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Tolls, taxes, fees for transit?
John Tory aims to lessen the stigma

The Toronto City Summit Alliance has quietly formed a working group of about 25 top minds to pore over five options for funding transit, along with other issues of transportation and infrastructure
in Greater Toronto

By Kelly Grant
City Hall Bureau Chief

John Tory, like the policy battle he’s about to join, has evolved since 2003.

In the mayoral race that year, he “rose up in great indignation” at David Miller’s suggestion that Toronto’s roads be tolled.

Now, seven years later, Mr. Tory intends to use his platform as chairman of the Toronto City Summit Alliance to ratchet down the public indignation that often greets five ideas for funding public transit: road tolls; a Greater Toronto sales tax; a parking tax; a gas-tax hike and a property-tax increase.

“The notion that it’s none of the above is not on,” Mr. Tory said. “This is a test of leadership because otherwise to say you’re going to build all this transit without saying how you’re going to pay for it is, to me, a meaningless promise.”

The Toronto City Summit Alliance, which Mr. Tory took over after the death of founder David Pecaut, has quietly formed a working group of about 25 top minds to pore over five options for funding transit, along with other issues of transportation and infrastructure in Greater Toronto. Members have been drawn from the Toronto Board of Trade, regional transportation agency Metrolinx, and the prominent planning firms Urban Strategies, Inc., and IBI Group, among other organizations.

The official goal will be to recommend ways to raise the approximately $2-billion a year Metrolinx has said it needs to crisscross the GTA and Hamilton with new rapid-transit projects over the next 25 years.

More important, the TCSA, the city-building organization that helped conjure Luminato from thin air, intends to make it possible for candidates to utter the words tolls and taxes without being crucified.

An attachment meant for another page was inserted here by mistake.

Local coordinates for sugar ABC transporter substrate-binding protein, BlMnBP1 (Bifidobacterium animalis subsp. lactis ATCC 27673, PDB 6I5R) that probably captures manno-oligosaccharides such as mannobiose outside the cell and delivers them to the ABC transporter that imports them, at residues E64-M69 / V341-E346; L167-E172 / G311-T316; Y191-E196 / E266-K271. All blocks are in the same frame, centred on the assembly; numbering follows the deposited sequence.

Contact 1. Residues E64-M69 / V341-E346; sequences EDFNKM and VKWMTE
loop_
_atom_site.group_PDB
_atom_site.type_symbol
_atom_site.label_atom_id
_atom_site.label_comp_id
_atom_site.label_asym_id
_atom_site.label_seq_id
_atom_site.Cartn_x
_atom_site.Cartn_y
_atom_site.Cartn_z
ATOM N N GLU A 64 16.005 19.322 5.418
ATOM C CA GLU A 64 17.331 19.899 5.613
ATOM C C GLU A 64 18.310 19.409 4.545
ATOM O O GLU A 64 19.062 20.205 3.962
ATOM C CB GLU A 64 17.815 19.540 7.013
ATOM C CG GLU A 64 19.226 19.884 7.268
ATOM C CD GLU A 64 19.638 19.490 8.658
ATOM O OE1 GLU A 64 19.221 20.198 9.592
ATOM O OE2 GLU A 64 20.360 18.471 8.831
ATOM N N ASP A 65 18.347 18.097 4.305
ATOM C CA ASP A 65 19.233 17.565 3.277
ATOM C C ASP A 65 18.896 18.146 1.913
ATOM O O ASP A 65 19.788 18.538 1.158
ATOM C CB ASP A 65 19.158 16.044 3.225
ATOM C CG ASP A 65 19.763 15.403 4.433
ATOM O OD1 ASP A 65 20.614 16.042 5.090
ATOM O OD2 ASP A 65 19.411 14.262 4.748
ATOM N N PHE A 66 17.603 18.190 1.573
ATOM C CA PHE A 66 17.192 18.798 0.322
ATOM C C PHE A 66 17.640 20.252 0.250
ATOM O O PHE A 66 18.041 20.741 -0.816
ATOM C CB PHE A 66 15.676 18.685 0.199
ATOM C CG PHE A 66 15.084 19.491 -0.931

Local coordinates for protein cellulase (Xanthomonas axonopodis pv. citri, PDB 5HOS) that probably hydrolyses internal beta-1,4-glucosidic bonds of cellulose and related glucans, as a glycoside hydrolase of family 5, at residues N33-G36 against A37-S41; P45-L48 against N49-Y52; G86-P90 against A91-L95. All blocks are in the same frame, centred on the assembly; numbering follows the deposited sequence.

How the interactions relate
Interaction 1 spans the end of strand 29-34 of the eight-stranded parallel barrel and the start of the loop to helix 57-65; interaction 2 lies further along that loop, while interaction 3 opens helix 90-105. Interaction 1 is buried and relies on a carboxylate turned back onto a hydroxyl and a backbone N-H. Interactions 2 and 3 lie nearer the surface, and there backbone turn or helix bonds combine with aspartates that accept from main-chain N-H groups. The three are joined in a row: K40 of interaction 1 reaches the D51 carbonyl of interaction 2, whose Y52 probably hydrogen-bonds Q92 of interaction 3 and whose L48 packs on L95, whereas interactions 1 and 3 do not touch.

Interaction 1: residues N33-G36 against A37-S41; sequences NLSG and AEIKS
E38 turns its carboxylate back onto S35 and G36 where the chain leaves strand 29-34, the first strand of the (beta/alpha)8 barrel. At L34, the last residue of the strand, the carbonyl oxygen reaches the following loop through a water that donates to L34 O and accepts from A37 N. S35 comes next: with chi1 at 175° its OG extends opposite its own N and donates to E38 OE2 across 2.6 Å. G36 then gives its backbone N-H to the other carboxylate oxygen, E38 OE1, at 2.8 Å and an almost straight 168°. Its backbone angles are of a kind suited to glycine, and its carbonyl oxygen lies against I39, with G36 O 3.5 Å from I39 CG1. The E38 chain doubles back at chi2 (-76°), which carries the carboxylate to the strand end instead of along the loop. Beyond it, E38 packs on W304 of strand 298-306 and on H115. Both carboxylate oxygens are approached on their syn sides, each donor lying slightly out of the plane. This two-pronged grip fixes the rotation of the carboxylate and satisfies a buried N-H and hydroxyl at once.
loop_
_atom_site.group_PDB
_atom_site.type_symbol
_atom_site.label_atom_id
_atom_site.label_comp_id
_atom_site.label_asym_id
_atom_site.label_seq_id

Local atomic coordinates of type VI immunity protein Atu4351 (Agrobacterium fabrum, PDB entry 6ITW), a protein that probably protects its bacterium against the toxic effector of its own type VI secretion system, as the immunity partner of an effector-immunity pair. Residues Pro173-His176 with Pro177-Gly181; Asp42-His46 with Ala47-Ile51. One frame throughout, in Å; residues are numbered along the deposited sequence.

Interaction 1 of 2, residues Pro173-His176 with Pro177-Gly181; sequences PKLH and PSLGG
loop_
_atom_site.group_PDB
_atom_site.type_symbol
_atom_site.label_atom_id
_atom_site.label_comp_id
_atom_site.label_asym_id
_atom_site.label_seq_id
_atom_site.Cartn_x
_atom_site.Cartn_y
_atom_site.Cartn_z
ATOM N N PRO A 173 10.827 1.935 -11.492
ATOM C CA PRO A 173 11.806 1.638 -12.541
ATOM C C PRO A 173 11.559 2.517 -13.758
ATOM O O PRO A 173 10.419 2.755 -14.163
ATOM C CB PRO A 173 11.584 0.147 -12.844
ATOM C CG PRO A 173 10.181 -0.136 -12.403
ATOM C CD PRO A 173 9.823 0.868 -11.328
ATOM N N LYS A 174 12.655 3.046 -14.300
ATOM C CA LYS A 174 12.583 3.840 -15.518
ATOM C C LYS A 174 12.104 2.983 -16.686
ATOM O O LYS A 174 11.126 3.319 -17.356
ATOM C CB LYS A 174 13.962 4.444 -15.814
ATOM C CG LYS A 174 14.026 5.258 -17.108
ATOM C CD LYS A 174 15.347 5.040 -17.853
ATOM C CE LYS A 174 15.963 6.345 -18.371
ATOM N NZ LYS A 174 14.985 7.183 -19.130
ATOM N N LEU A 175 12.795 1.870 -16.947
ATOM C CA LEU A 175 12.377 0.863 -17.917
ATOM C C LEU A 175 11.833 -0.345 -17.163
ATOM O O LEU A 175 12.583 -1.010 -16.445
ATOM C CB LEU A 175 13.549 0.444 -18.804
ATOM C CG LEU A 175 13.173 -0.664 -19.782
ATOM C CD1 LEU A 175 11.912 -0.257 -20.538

“What’s going on right now is a bit of denial in the populace at large,” said Joe Berridge, a partner at Urban Strategies, Inc. and member of the TCSA subcommittee. “They feel we should just build this transit and get on with it. But we’re looking at a very big build and governments that are not flush with the cash. In some way or another we’re going to have to tax ourselves in the region - whether that tax is in the form of a gas tax, sales tax or various kinds of road pricing.”

Beating congestion has so far dominated the race to replace David Miller. His light-rail plan, Transit City, has been temporarily derailed by the province, which postponed $4-billion in transit funding in its budget in March.

Although the delay made the transit-funding question more urgent, all but two major candidates have rejected road tolls as a means of raising new revenue. Women’s Post publisher Sarah Thomson has pitched a rush-hour toll on the Gardiner Expressway and Don Valley Parkway to pay for more subways, while George Smitherman has said he’s open to discussing tolls.

“Any mayoral candidate who says you can have your cake and eat it too on transit is just not telling the truth,” Mr. Berridge said.

The TCSA group, which has met twice, intends to hold public roundtables this summer, Mr. Tory said. He said it was too early to say whether members would have firm recommendations in time for the Oct. 25 election. The TCSA’s next formal summit is not until February, 2011 - less than a year before provincial politicians face the electorate. Most of the funding options would need Queen’s Park’s approval.

The Toronto Board of Trade, meanwhile, intends to unveil separately its recommendations for funding transit in plenty of time for municipal voting day. “We may take it down to a short list [of funding options],” said Carol Wilding, president of the board. “We’ll ask the candidates to do the same thing, recognizing they may not want to go there. But we’ll be pushing.”




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